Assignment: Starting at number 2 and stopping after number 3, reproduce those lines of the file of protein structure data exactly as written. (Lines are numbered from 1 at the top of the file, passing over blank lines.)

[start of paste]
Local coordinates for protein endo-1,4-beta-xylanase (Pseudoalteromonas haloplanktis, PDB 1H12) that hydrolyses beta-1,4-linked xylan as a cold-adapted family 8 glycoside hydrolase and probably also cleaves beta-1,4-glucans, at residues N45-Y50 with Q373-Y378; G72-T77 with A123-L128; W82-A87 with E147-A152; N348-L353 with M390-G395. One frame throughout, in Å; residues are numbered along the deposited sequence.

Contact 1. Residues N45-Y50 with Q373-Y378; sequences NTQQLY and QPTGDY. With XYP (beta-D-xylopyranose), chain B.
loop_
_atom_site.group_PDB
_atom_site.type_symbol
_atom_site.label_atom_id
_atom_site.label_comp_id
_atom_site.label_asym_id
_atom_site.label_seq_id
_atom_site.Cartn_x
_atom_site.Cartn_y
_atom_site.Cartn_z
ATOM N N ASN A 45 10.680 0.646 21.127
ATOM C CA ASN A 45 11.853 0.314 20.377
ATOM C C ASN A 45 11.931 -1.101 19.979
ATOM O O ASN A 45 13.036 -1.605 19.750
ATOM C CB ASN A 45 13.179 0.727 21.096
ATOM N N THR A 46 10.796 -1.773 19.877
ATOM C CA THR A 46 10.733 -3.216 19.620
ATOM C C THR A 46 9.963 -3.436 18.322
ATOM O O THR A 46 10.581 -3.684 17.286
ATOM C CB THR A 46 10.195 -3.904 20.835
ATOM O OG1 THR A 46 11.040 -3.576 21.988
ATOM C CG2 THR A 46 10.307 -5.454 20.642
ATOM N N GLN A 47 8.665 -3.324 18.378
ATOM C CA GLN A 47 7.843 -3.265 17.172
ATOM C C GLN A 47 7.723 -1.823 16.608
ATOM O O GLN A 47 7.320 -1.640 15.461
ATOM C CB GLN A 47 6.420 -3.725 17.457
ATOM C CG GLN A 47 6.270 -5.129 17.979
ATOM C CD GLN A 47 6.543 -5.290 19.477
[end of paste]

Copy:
Contact 1. Residues N45-Y50 with Q373-Y378; sequences NTQQLY and QPTGDY. With XYP (beta-D-xylopyranose), chain B.
loop_